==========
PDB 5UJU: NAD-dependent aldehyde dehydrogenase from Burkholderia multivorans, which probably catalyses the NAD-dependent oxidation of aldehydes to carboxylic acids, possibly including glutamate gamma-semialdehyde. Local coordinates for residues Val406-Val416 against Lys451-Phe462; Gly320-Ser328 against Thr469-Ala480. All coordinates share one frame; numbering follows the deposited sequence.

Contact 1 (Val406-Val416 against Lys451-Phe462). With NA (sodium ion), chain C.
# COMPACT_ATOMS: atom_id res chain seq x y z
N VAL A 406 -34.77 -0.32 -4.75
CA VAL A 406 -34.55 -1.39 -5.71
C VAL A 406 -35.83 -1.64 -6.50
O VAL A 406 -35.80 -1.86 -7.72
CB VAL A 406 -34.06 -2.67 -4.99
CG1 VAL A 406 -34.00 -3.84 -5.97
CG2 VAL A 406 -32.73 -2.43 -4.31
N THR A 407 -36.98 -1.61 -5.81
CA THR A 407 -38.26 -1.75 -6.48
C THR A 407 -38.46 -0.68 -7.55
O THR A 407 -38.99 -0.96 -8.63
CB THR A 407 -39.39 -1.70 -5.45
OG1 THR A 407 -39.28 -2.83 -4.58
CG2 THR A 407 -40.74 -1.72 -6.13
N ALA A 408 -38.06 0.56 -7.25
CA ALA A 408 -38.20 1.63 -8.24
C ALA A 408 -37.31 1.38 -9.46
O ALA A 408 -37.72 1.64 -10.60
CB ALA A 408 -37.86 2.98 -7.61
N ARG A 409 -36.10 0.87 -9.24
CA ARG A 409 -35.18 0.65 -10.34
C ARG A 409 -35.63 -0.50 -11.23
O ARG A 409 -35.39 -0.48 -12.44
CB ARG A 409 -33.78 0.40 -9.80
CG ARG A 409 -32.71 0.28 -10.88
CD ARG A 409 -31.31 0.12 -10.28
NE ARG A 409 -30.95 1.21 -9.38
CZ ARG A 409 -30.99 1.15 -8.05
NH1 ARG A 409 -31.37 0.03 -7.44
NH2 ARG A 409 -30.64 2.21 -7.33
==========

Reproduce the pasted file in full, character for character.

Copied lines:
PDB 5UJU: NAD-dependent aldehyde dehydrogenase from Burkholderia multivorans, which probably catalyses the NAD-dependent oxidation of aldehydes to carboxylic acids, possibly including glutamate gamma-semialdehyde. Local coordinates for residues Val406-Val416 against Lys451-Phe462; Gly320-Ser328 against Thr469-Ala480. All coordinates share one frame; numbering follows the deposited sequence.

Contact 1 (Val406-Val416 against Lys451-Phe462). With NA (sodium ion), chain C.
# COMPACT_ATOMS: atom_id res chain seq x y z
N VAL A 406 -34.77 -0.32 -4.75
CA VAL A 406 -34.55 -1.39 -5.71
C VAL A 406 -35.83 -1.64 -6.50
O VAL A 406 -35.80 -1.86 -7.72
CB VAL A 406 -34.06 -2.67 -4.99
CG1 VAL A 406 -34.00 -3.84 -5.97
CG2 VAL A 406 -32.73 -2.43 -4.31
N THR A 407 -36.98 -1.61 -5.81
CA THR A 407 -38.26 -1.75 -6.48
C THR A 407 -38.46 -0.68 -7.55
O THR A 407 -38.99 -0.96 -8.63
CB THR A 407 -39.39 -1.70 -5.45
OG1 THR A 407 -39.28 -2.83 -4.58
CG2 THR A 407 -40.74 -1.72 -6.13
N ALA A 408 -38.06 0.56 -7.25
CA ALA A 408 -38.20 1.63 -8.24
C ALA A 408 -37.31 1.38 -9.46
O ALA A 408 -37.72 1.64 -10.60
CB ALA A 408 -37.86 2.98 -7.61
N ARG A 409 -36.10 0.87 -9.24
CA ARG A 409 -35.18 0.65 -10.34
C ARG A 409 -35.63 -0.50 -11.23
O ARG A 409 -35.39 -0.48 -12.44
CB ARG A 409 -33.78 0.40 -9.80
CG ARG A 409 -32.71 0.28 -10.88
CD ARG A 409 -31.31 0.12 -10.28
NE ARG A 409 -30.95 1.21 -9.38
CZ ARG A 409 -30.99 1.15 -8.05
NH1 ARG A 409 -31.37 0.03 -7.44
NH2 ARG A 409 -30.64 2.21 -7.33